Just before I left town, I had the chance to check out a preview of the updated ~ELITE CAFÉ~, and let’s just say you should be pretty pleased that they are now open!

The 78-seat space is all spiffed up, with a fresh gray-blue paint job on the historic mahogany booths (which were extremely weathered), lots of Carrara marble tabletops (reminiscent of classic New Orleans eateries), a new penny tile floor (which is more like how it originally was in the 1920s), and plenty of shiny brass. Everything has a crisper look, instead of the previous tones of brown.

I have covered a lot of details in past pieces, but let’s talk about the menu from chef Chris Borges, a New Orleans native. It’s full of flavor and fun touches, like vadouvan with the lightly fried okra, and there’s a muffaletta chopped salad with ham, mortadella, salami, smoked provolone, Gruyère, giardiniera/house pickled vegetables, and Little Gems. There are plenty of classics, like a crawfish étouffée made with plump Louisiana crawfish and uni butter, and a duck gumbo with a pleasing thickness and house-smoked duck sausage. Stewed okra makes for a fab vegetarian dish, but meat lovers will be pleased with the house-pickled pork and grilled andouille in the red beans and rice. And there’s Southern fried chicken, oh yes (it’s buttermilk-soaked Mary’s chicken).

The bar program got a nice update from Kevin Diedrich (Pacific Cocktail Haven/P.C.H), with a spirituous spin on a Sazerac (made with Cognac). You’ll be tempted to walk out the front door with the frozen Irish coffees and Hurricanes in their plastic go-cups, but don’t do that, you’re in SF.

Hours are Mon-Fri 5pm-10pm, with a bar menu that’s served through midnight; the bar is open until last call (or 2am, if the party doesn’t want to stop). Brunch starts at 9am Sat-Sun and just keeps going into dinner. Welcome back to the Fillmore! 2049 Fillmore St. at California, 415-346-8400.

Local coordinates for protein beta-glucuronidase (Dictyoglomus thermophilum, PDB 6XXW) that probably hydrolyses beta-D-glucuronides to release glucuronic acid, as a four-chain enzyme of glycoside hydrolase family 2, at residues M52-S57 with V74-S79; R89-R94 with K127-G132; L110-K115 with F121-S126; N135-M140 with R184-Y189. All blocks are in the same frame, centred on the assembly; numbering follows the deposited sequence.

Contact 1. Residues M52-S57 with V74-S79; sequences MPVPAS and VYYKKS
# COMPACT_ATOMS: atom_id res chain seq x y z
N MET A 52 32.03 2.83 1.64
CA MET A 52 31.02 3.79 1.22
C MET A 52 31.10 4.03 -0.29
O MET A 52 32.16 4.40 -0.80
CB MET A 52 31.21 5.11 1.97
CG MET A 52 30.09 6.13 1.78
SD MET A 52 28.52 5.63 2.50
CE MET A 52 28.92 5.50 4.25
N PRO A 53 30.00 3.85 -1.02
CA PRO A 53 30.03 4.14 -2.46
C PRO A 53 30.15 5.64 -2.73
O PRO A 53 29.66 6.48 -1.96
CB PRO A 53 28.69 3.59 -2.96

The tiffin thali meal at Dakshin. Yelp photo by Judy H.


The new look at Spices. Photo courtesy of Spices via Yelp.


Bowls at Sweetgreen. Photo courtesy of Sweetgreen.


Café seating at Foundry & Lux. Photo by Nader Khouri.

There are some new openings around town, starting with ~DAKSHIN~, a fast-casual South Indian spot in the former Batter Bakery space on Polk in Russian Hill. Take a peek at the menu in this pic, which includes a thali plate, dosas, uttapam, and curries, like a prawn curry, Mangalore chicken, and more. A previous Eater post mentions the owner is Pradeep Paniyadi of Sangeetha in Sunnyvale. Open Wed-Mon 11am-10pm. 2127 Polk St. at Broadway, 415-400-4906.

Fans of ~SPICES! AND SPICES!II~ and the amazing numbing spicy beef tendon should know there is now just one ~SPICES~ (the exclamation point has been sadly dispensed with). The 6th Avenue space has received quite the update (the 8th Avenue location is closed). The menu still has all the favorites, plus some new additions (including iron pot—a dry pot without the broth used for hot pot), and the beers got an upgrade. Open daily 11am-11pm. 291 6th Ave. at Clement, 415-752-8885.